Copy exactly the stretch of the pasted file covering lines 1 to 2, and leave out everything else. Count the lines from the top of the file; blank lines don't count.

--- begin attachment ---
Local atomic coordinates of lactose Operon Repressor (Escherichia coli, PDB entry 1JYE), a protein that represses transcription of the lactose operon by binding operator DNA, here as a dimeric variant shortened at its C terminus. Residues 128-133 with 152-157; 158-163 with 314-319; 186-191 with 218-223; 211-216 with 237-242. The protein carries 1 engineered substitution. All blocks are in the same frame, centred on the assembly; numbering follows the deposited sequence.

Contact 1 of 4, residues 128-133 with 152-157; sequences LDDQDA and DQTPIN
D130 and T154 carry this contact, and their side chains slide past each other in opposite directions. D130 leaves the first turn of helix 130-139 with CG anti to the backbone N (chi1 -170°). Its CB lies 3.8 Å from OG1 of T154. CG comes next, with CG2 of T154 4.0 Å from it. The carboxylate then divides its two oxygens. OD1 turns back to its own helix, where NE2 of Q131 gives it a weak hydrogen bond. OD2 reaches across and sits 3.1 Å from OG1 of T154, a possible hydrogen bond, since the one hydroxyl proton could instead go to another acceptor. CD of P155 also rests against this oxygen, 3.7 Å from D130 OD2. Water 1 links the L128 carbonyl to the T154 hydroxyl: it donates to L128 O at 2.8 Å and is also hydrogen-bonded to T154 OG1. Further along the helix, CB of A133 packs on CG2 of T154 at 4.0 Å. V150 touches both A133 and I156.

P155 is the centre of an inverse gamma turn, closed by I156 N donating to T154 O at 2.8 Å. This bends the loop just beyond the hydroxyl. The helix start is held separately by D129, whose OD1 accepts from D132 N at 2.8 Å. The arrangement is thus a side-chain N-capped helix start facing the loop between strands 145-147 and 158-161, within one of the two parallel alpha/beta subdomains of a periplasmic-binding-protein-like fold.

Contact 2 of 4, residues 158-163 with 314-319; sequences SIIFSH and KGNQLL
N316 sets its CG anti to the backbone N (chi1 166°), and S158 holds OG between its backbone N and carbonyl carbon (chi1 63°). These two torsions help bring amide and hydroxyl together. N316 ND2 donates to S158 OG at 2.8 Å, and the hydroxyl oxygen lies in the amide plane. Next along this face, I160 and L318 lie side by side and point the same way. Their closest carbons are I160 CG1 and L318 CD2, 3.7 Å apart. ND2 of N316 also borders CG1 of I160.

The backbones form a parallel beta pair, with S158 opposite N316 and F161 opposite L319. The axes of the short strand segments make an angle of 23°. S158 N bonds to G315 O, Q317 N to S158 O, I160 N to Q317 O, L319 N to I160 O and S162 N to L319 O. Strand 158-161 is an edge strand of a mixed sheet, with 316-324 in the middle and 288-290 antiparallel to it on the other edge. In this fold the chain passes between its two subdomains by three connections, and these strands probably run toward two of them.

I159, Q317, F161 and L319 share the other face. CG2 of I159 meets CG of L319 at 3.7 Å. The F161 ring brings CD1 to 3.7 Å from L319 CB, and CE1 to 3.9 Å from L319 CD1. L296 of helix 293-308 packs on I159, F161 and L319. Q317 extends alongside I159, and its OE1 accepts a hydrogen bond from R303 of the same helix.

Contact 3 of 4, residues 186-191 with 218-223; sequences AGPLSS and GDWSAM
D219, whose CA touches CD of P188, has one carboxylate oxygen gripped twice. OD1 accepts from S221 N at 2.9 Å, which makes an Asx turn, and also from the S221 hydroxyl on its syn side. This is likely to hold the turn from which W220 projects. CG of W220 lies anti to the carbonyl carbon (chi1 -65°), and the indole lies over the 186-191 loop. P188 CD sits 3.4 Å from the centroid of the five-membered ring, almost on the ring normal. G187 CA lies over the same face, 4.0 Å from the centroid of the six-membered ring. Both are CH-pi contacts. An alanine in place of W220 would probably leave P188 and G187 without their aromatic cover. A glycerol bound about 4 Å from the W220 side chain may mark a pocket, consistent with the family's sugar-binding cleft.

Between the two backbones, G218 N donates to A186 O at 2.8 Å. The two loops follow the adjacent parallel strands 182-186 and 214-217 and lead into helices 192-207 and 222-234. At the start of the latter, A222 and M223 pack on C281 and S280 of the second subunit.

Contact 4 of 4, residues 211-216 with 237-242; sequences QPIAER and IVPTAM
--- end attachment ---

Local atomic coordinates of lactose Operon Repressor (Escherichia coli, PDB entry 1JYE), a protein that represses transcription of the lactose operon by binding operator DNA, here as a dimeric variant shortened at its C terminus. Residues 128-133 with 152-157; 158-163 with 314-319; 186-191 with 218-223; 211-216 with 237-242. The protein carries 1 engineered substitution. All blocks are in the same frame, centred on the assembly; numbering follows the deposited sequence.

Contact 1 of 4, residues 128-133 with 152-157; sequences LDDQDA and DQTPIN